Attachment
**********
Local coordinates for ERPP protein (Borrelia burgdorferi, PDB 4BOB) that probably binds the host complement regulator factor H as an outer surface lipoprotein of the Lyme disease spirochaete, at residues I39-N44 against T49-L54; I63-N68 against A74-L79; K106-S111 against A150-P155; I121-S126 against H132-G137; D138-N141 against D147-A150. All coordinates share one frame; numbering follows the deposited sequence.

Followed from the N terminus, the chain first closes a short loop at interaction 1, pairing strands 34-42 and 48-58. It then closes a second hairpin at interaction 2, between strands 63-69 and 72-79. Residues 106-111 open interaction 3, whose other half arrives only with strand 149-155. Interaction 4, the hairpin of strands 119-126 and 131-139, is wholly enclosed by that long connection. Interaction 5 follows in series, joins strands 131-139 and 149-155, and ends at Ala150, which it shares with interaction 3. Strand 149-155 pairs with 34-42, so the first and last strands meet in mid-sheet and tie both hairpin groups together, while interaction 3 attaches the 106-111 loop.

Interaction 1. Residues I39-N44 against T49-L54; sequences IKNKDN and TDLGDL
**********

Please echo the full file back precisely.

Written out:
Local coordinates for ERPP protein (Borrelia burgdorferi, PDB 4BOB) that probably binds the host complement regulator factor H as an outer surface lipoprotein of the Lyme disease spirochaete, at residues I39-N44 against T49-L54; I63-N68 against A74-L79; K106-S111 against A150-P155; I121-S126 against H132-G137; D138-N141 against D147-A150. All coordinates share one frame; numbering follows the deposited sequence.

Followed from the N terminus, the chain first closes a short loop at interaction 1, pairing strands 34-42 and 48-58. It then closes a second hairpin at interaction 2, between strands 63-69 and 72-79. Residues 106-111 open interaction 3, whose other half arrives only with strand 149-155. Interaction 4, the hairpin of strands 119-126 and 131-139, is wholly enclosed by that long connection. Interaction 5 follows in series, joins strands 131-139 and 149-155, and ends at Ala150, which it shares with interaction 3. Strand 149-155 pairs with 34-42, so the first and last strands meet in mid-sheet and tie both hairpin groups together, while interaction 3 attaches the 106-111 loop.

Interaction 1. Residues I39-N44 against T49-L54; sequences IKNKDN and TDLGDL